Revell 1/48 P-40E Warhawk

KIT #: 04566
PRICE: $15.00 when new
DECALS: Two options
REVIEWER: Spiros Pendedekas
NOTES: Updated kit of the original 1978 mold, including extra/reworked parts


In order to improve the P-40B/C series, Curtiss first developed the P-40D, featuring a new, larger Allison engine, a slightly narrower fuselage, redesigned canopy, improved cockpit and elimination of the nose-mounted .50 in (12.7 mm) guns, having instead a pair of same guns in each wing. The distinctive chin air scoop grew larger to provide sufficient cooling to the larger Allison engine.

Less than 50 P-40 Ds were built, as they were superseded by the very similar P-40E, featuring a slightly more powerful engine and an extra .50 in (12.7 mm) gun in each wing, bringing the total to six. Some aircraft also had small underwing bomb shackles.

The P-40E, supplied to the Commonwealth air forces as the Kittyhawk Mk IA, was the variant that bore the brunt of air-to-air combat by the type in the key period of early to mid 1942.


Revell first came in 1978 with this kit, reboxing it every year till 1983. Upon the company’s merging with Monogram, the kit was reboxed again as a Pro Modeler version in 1996, featuring reworked sprues, but also an extra sprue that contained either updated or extra detailing parts (Instrument panel, cockpit and main bays sidewalls, seat cushions, two nice Monogram figures etc).

Last reboxing of the kit took place in 2001 under the Revell logo, featuring the Pro Modeler molds and Cartograf decals. This kit is the subject of this review, bought in 2005 from my then usual, now closed, beloved toy/hobby shop in my hometown, Halkis, Greece at the fair price of around $15.

The kit comes in the standard quite sturdy side opening Revell blue box, featuring a very nice box art of artist J. Velc, depicting a 24 PG bird having downed a Zero over Nichols Field, Philippines on & December 1941. Upon opening the box, I was greeted with 59 dark green styrene pieces arranged in four equally sized sprues. Shapes of parts look in general correct, though it has been reported that the vertical stabilizer is bigger than it should be (maybe the rudder chord is longer, but I will leave that to the P-40 Experten). Panel lines are all raised and quite finely done, including a good amount of rivets found at the real plane. Molding is good with little flash.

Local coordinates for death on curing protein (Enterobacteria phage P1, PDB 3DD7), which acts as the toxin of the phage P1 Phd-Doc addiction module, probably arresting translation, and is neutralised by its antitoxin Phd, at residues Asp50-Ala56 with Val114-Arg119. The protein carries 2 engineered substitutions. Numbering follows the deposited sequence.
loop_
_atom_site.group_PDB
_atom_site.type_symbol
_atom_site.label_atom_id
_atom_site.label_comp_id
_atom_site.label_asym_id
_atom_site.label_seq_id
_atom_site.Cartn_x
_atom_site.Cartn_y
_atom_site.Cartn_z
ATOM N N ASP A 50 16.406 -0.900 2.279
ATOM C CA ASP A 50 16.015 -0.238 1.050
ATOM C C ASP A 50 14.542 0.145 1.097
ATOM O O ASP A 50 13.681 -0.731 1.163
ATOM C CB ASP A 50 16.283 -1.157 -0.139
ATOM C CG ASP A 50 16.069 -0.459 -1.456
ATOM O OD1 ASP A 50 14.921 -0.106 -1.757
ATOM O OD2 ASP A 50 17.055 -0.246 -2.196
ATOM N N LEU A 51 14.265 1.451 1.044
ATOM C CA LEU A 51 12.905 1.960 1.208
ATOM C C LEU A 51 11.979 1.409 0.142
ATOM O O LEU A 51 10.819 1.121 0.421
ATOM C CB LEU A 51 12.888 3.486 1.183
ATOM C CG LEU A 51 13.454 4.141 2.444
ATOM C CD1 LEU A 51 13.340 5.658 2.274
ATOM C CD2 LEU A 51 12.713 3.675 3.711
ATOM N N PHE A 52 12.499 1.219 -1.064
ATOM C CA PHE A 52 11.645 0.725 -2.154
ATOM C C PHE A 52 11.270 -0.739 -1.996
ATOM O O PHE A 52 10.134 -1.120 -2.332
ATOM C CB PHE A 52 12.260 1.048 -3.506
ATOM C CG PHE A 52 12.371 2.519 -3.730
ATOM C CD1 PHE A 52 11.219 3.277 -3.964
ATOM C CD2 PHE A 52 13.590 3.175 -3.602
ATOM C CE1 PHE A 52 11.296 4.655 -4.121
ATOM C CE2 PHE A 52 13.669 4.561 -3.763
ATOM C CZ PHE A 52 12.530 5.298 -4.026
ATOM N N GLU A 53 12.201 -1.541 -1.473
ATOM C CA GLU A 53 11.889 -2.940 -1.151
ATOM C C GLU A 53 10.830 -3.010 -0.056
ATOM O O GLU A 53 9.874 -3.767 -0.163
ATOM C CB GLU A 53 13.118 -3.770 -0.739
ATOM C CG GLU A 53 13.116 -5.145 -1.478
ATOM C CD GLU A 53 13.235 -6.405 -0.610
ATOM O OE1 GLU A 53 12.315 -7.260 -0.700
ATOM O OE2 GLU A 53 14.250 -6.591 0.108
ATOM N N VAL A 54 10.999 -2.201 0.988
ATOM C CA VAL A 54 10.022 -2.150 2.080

Cockpit  is sufficiently detailed, containing all basic stuff found at the real plane, including busy looking sidewalls. Same for the landing gear, where I was pleasantly surprised to see brake lines molded onto the gear legs. The main bays are fully closed and the wheels are weighted, though, to my eye, the weighted effect is tad more pronounced than it should and you might consider reducing it with some sanding. The distinctive chin triple inlet is also well done, as is the prop and the exhausts (two styles are provided).

Transparencies are well molded and crystal clear with well defined frames. Instructions are the typical 2000 era nice Revell ones, coming in the form of a 12-page two sided A4 b/w booklet, containing a short history of the type together with a photo of an assembled model, a parts diagram and a color list. The construction itself is spread in 33 simple and concise steps, with full color callouts given where applicable.

Two schemes are provided, for a 24PG bird, as it stood in Nicholls Field, Philippines, in December 1941 and for Cpt Barnett’s bird of 49FG, as it stood in Port Moresby, New Guinea in April 1942. Both camos are identical with OD topsides over neutral gray, differing only in the prop hub color and markings. Colors are given in Revell codes, but also in generic form. Decals are superbly printed by Cartograf and, though already more than 20 years old as of the time of this writing (2023), look usable. Of note is that the fin code #0653 depicted in the box art seems to belong to the other decal scheme, Cpt Barnett’s bird. It is correctly printed at the instructions, though.

Instructions want you to first assemble the cockpit, then choose the exhausts style and attach them from the insides of the fuselage. The triple chin inlet is next assembled and trapped between the fuselage halves, followed by the cockpit that has to be slipped in from underneath. The main wing is then assembled and attached, followed by the tail planes, landing gear, wing tank, prop and transparencies, ending a straightforward, uncomplicated build.


Though superseded by newer offerings, this looks to be a decent kit of the P-40E. For sure its old school origins with the raised panel lines and rivets and overall “softness”cannot be hidden, (though the raised detail might in some cases be more “correct”).

In this latest reincarnation with the updated and extra parts, the kit offers a relatively detailed cockpit and the same can be said for the other key areas of landing gear and bays. General shapes of parts look correct (except, maybe, from the rudder size, something that might be dealt with some judicious sanding-off), transparencies are great, instructions are nice and decals are superb. Parts count is not high and construction itself looks uncomplicated, deeming this kit suitable even for less experienced modelers.

Still not that difficult to find and offered at very sensible prices, this is a kit worth tackling.

Happy Modeling!

Spiros Pendedekas

September 2023

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